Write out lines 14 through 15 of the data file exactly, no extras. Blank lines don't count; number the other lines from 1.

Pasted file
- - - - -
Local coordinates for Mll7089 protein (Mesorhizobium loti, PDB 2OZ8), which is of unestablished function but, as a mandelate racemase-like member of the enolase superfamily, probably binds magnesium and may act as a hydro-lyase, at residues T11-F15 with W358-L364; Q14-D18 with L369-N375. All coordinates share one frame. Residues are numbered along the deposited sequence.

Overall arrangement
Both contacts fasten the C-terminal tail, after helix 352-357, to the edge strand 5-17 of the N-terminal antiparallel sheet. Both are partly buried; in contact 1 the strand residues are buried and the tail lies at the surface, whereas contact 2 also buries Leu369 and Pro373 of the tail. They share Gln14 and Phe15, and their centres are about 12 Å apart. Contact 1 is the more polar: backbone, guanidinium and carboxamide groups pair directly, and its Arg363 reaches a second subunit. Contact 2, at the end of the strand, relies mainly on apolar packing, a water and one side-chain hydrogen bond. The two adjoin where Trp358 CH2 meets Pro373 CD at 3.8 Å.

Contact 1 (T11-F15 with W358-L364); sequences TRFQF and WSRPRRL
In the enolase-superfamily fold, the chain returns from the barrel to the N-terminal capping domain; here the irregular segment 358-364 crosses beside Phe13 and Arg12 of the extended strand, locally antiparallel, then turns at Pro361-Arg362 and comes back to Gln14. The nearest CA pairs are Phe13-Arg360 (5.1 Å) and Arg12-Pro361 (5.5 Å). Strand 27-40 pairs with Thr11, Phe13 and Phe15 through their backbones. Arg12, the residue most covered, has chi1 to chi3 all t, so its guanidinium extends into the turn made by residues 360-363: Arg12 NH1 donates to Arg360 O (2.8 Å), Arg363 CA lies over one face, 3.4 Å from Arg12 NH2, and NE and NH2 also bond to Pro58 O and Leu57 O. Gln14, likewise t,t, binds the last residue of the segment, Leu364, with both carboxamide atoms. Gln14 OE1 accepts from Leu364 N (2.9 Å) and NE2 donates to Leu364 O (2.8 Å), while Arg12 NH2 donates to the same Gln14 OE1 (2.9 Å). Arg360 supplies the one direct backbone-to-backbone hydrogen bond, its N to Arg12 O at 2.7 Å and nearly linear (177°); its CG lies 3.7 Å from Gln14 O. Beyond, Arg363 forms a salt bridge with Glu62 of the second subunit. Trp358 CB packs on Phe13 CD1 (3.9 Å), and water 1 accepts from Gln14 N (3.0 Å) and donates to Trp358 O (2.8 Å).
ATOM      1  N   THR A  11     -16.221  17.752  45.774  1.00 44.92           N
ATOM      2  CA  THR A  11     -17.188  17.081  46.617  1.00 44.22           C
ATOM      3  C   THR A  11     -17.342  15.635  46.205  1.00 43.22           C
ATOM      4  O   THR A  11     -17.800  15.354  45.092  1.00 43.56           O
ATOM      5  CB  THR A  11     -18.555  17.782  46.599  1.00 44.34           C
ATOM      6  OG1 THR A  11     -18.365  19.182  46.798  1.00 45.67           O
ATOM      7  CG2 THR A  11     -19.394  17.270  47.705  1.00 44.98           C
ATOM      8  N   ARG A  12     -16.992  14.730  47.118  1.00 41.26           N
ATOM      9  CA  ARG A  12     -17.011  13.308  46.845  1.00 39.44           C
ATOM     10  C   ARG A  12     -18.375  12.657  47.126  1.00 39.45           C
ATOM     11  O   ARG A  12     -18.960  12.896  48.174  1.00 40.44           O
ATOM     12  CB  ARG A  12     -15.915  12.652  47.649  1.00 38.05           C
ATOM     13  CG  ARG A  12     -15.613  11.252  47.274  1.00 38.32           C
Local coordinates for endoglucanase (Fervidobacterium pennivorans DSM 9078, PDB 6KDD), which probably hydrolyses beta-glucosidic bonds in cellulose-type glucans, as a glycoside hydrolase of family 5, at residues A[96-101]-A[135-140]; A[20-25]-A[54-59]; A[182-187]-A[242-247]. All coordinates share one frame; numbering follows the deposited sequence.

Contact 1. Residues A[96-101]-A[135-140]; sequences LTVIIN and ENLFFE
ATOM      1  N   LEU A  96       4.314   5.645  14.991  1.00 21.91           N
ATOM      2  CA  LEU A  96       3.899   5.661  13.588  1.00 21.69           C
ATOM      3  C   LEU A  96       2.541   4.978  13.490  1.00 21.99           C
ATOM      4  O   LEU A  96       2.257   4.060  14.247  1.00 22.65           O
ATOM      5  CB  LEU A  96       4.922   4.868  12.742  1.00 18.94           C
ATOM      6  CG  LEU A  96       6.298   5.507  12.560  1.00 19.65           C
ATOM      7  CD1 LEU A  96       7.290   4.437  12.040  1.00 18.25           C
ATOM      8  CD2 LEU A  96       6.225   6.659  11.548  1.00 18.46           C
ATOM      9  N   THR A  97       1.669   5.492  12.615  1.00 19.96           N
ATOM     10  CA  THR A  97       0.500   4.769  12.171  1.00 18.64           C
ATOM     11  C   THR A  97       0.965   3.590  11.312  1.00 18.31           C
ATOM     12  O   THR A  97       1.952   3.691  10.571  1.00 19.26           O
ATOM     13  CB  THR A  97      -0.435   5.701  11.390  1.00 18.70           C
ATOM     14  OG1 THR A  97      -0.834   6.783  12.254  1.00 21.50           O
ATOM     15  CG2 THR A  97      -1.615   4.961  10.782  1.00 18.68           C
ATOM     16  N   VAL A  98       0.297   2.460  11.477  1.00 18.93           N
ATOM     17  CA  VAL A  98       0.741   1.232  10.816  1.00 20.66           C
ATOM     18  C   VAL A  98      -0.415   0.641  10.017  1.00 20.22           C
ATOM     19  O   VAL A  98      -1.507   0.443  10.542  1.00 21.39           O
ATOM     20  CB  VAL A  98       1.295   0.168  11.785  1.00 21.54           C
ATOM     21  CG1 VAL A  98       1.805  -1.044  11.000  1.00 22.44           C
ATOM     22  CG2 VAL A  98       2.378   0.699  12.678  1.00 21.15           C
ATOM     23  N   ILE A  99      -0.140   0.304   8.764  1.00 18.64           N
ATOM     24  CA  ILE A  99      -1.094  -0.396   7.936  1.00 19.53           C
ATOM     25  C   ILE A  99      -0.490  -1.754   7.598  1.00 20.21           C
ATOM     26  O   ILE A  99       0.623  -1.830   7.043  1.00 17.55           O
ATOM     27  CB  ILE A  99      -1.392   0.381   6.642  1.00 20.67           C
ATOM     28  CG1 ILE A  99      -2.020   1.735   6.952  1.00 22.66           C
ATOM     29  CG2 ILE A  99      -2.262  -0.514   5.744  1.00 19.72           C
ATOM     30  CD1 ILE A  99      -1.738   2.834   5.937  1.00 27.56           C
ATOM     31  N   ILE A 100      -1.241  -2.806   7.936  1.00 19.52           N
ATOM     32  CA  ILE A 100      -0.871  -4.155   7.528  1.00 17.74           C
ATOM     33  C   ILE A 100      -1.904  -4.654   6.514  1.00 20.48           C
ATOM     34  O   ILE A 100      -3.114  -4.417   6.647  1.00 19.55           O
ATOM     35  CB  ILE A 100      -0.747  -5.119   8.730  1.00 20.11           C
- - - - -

ATOM      9  CA  ARG A  12     -17.011  13.308  46.845  1.00 39.44           C
ATOM     10  C   ARG A  12     -18.375  12.657  47.126  1.00 39.45           C